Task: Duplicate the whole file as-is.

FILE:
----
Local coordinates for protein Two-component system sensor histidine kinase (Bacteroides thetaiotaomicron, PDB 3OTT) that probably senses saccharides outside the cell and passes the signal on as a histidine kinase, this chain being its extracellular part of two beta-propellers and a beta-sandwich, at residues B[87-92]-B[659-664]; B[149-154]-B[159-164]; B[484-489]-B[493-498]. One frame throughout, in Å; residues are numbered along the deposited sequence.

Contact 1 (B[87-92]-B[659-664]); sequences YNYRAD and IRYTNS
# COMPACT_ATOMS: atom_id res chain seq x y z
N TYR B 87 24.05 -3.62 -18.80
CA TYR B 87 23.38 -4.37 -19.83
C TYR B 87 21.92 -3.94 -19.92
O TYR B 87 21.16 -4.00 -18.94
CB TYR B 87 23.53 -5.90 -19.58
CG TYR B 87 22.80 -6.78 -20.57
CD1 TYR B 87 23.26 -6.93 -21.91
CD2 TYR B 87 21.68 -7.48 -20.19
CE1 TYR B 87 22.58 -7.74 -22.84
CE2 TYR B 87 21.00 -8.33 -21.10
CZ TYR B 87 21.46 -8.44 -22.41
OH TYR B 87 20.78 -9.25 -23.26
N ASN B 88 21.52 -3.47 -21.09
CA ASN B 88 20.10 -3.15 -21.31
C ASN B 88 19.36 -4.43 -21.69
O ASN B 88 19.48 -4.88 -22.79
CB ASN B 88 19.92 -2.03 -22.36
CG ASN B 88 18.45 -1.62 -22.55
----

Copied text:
Local coordinates for protein Two-component system sensor histidine kinase (Bacteroides thetaiotaomicron, PDB 3OTT) that probably senses saccharides outside the cell and passes the signal on as a histidine kinase, this chain being its extracellular part of two beta-propellers and a beta-sandwich, at residues B[87-92]-B[659-664]; B[149-154]-B[159-164]; B[484-489]-B[493-498]. One frame throughout, in Å; residues are numbered along the deposited sequence.

Contact 1 (B[87-92]-B[659-664]); sequences YNYRAD and IRYTNS
# COMPACT_ATOMS: atom_id res chain seq x y z
N TYR B 87 24.05 -3.62 -18.80
CA TYR B 87 23.38 -4.37 -19.83
C TYR B 87 21.92 -3.94 -19.92
O TYR B 87 21.16 -4.00 -18.94
CB TYR B 87 23.53 -5.90 -19.58
CG TYR B 87 22.80 -6.78 -20.57
CD1 TYR B 87 23.26 -6.93 -21.91
CD2 TYR B 87 21.68 -7.48 -20.19
CE1 TYR B 87 22.58 -7.74 -22.84
CE2 TYR B 87 21.00 -8.33 -21.10
CZ TYR B 87 21.46 -8.44 -22.41
OH TYR B 87 20.78 -9.25 -23.26
N ASN B 88 21.52 -3.47 -21.09
CA ASN B 88 20.10 -3.15 -21.31
C ASN B 88 19.36 -4.43 -21.69
O ASN B 88 19.48 -4.88 -22.79
CB ASN B 88 19.92 -2.03 -22.36
CG ASN B 88 18.45 -1.62 -22.55